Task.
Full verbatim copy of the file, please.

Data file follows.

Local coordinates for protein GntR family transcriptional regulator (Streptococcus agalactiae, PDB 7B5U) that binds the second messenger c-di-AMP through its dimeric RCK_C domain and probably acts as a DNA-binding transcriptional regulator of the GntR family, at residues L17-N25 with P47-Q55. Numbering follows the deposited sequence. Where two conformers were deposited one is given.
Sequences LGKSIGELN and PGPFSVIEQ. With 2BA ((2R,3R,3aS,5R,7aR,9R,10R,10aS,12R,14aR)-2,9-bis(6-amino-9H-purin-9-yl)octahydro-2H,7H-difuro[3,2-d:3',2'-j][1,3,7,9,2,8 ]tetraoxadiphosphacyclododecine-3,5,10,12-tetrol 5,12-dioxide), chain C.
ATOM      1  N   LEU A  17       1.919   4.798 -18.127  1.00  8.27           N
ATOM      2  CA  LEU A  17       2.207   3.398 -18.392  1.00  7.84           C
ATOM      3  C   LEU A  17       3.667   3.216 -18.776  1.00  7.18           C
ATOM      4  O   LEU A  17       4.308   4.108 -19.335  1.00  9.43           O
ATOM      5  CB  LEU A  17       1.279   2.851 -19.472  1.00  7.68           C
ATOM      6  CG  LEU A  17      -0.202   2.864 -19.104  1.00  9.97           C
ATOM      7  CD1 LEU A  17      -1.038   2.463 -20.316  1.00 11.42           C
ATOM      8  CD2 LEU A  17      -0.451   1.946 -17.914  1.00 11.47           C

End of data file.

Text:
Local coordinates for protein GntR family transcriptional regulator (Streptococcus agalactiae, PDB 7B5U) that binds the second messenger c-di-AMP through its dimeric RCK_C domain and probably acts as a DNA-binding transcriptional regulator of the GntR family, at residues L17-N25 with P47-Q55. Numbering follows the deposited sequence. Where two conformers were deposited one is given.
Sequences LGKSIGELN and PGPFSVIEQ. With 2BA ((2R,3R,3aS,5R,7aR,9R,10R,10aS,12R,14aR)-2,9-bis(6-amino-9H-purin-9-yl)octahydro-2H,7H-difuro[3,2-d:3',2'-j][1,3,7,9,2,8 ]tetraoxadiphosphacyclododecine-3,5,10,12-tetrol 5,12-dioxide), chain C.
ATOM      1  N   LEU A  17       1.919   4.798 -18.127  1.00  8.27           N
ATOM      2  CA  LEU A  17       2.207   3.398 -18.392  1.00  7.84           C
ATOM      3  C   LEU A  17       3.667   3.216 -18.776  1.00  7.18           C
ATOM      4  O   LEU A  17       4.308   4.108 -19.335  1.00  9.43           O
ATOM      5  CB  LEU A  17       1.279   2.851 -19.472  1.00  7.68           C
ATOM      6  CG  LEU A  17      -0.202   2.864 -19.104  1.00  9.97           C
ATOM      7  CD1 LEU A  17      -1.038   2.463 -20.316  1.00 11.42           C
ATOM      8  CD2 LEU A  17      -0.451   1.946 -17.914  1.00 11.47           C